When shopping for DJ headphones, sound quality is the most important thing to look for, but not the only thing. Noise-cancelling is also a big advantage, since you’ll be using them in a crowded dance hall. Comfort is another factor, since you’ll be wearing them for hours on end. Something that comes with a carrying case would be good as well, to keep them safe between one club and the next.
Some DJ headphones only have one single speaker, with the other side simply bearing a pad to hold the headphones to the listener’s head with tension, so you can listen to the audio feed with one ear and keep the other ear on the house audio that the audience is hearing.
You also want to know what to avoid when buying a pair of DJ headphones. Don’t go for a pair that prides itself on portability, since you’ll be spending your entire set at a booth and the “portable” headphones usually sacrifice sound quality for it. You also want to focus on “over-ear” headphones, since those are the most comfortable, the best at noise-cancelling, and usually have the most powerful hardware in each ear cup. The other options are “on-ear“, which uses a padded speaker that is pressed up against the ear, and “in-ear“, which uses tiny speakers that are inserted into the crook of the ear’s cartilage. These models are usually aimed at casual listeners instead of professionals.
You may also encounter “stick headphones“, which are composed of a single speaker and ear cup attached to a handle. These, like single-ear headphones, are intended to let you listen to audio cues with one ear and the house audio with the other. The difference is that they are not worn, but held up to your ear with one hand. You may find that you prefer this style, or that you need two hands on your board too often for a handheld headphone to be of use. This is a question of personal preference.
I did not include any stick headphones in my rankings, not because I believe them to be inferior but because stick headphones must be judged on their sound quality and durability just like wearable headphones. None of the stick headphones I was able to find impressed me enough by their other merits to earn a spot on my top 6, but if you often find yourself holding your headphones to your ear with one hand while leaving the other ear naked to monitor house audio, then you may find the stick headphone setup to be an improvement.
Best DJ Headphones Under 100 Bucks Reviews
The Gemini DJ model is a very solid choice due to its simplicity and elegance. The headband and cups are both padded, and the headband strap is adjustable for the DJ’s comfort on the job.
The sound quality is excellent, getting a wide range of sound, and yet the headphones are surprisingly lightweight. The headphones are also durable, and can be folded up when it’s time to pack up the equipment and head out.
The headphones are also quite stylish in basic black with a classic ear cup design. This may not seem important, but as a DJ, your appearance at the booth is more important than you may realize. A professional DJ recognizes the value of good publicity and building a reputation in the industry, and having a few good photos of yourself on the job, with your headphones on, will make a great addition to a web page or the events page of the venues you’ve performed at.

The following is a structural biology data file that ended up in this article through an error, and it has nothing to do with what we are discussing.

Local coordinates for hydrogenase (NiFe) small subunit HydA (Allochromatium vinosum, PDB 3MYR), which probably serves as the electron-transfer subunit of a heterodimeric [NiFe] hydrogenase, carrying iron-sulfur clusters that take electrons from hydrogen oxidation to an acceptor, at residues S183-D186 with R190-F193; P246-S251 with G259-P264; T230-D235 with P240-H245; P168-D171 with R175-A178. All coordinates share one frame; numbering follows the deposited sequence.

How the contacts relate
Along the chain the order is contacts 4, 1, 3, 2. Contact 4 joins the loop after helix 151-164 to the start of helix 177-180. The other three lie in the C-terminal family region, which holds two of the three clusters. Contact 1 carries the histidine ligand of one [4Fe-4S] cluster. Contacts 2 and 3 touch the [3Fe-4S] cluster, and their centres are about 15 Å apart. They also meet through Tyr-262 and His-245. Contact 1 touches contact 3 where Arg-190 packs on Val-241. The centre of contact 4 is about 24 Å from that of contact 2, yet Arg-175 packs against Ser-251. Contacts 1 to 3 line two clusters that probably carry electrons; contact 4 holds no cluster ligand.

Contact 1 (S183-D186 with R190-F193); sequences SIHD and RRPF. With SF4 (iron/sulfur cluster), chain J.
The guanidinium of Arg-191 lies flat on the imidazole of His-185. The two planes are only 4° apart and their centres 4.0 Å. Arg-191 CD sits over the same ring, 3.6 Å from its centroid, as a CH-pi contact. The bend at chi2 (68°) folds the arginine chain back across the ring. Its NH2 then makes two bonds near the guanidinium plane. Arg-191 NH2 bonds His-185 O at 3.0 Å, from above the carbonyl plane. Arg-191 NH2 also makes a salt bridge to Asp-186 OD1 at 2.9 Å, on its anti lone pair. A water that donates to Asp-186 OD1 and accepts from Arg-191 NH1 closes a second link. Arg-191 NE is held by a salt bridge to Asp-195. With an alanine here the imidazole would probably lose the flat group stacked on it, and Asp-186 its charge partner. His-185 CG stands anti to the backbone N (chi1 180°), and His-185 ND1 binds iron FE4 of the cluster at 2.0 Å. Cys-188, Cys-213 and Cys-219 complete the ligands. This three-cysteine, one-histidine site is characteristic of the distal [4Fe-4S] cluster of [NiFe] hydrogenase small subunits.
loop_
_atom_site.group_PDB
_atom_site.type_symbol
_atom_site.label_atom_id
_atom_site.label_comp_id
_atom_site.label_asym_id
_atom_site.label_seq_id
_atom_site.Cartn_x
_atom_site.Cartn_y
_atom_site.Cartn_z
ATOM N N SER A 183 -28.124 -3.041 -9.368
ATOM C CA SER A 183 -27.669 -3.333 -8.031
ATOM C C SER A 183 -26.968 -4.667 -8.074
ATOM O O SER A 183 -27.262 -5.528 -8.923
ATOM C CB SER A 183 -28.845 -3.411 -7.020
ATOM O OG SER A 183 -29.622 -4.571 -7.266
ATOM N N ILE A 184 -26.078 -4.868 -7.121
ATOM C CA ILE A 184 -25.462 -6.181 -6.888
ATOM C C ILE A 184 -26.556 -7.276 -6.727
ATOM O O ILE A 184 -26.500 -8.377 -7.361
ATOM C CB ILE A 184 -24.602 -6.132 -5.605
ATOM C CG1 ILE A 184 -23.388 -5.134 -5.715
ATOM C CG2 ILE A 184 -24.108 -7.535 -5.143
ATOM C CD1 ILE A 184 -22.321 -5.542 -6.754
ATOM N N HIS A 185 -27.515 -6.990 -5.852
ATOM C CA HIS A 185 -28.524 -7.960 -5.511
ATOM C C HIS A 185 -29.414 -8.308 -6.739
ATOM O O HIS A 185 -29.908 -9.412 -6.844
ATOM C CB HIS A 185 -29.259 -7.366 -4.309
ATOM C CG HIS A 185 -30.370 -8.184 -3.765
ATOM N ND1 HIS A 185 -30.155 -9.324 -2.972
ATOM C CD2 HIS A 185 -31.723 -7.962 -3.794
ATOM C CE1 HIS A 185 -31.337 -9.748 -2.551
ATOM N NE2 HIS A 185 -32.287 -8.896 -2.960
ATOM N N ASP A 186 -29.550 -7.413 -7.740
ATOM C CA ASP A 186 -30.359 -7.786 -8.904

The Sony MDR-V55 are another choice pair of headphones. Their sound range goes from 5hZ to an impressive 25 khZ, with a maximum decibel output of 105, and are expertly engineered using neodymium magnets. The commitment to better sound through master craftsmanship extends to the tip of the cord, which is gold plated for superior conductivity. The headband doesn’t fold up, but it does adjust and it is padded.
The Sony MDR-V55 is available in two colors: black with a bright orange cord for contrast, and stark white. This gives the style-conscious DJ more options with this model.
I honestly had a hard time deciding between this and the Gemini DJ for the #1 title, but I gave it to the Gemini ultimately because of price. The Sony MDR-V55 may be the better pair of headphones in a vacuum, but they also are more expensive, and I just wasn’t convinced that the extra price was justified.
Numark claims that its Red Wave model is “designed by DJs for DJs” and looking at its features, I believe it. The headband and ear cups are thickly padded, the speakers are designed for quality bass without distortion, and the cups are on swivels to allow the DJ to easily reposition them on his or head.
The most innovative feature about the Red Wave model is the cord. Not only can it be adapted to 1/8-inch or 1/4-inch audio output jacks, but it is also detachable from the main headset to prevent tangles and make storage easier.
As for style, the headphones themselves are black with orange trim and the ear cups feature a silver image of a snap-in spindle size adapter, a familiar image to anyone who has experience with vinyl records, as many DJs do. With the recent resurgence of vinyl records, this seems an excellent way to catch the eye and mark one’s self as having refined audio tastes and experience. Once again, the price point is the only reason the Red Wave doesn’t earn a higher spot on the rankings.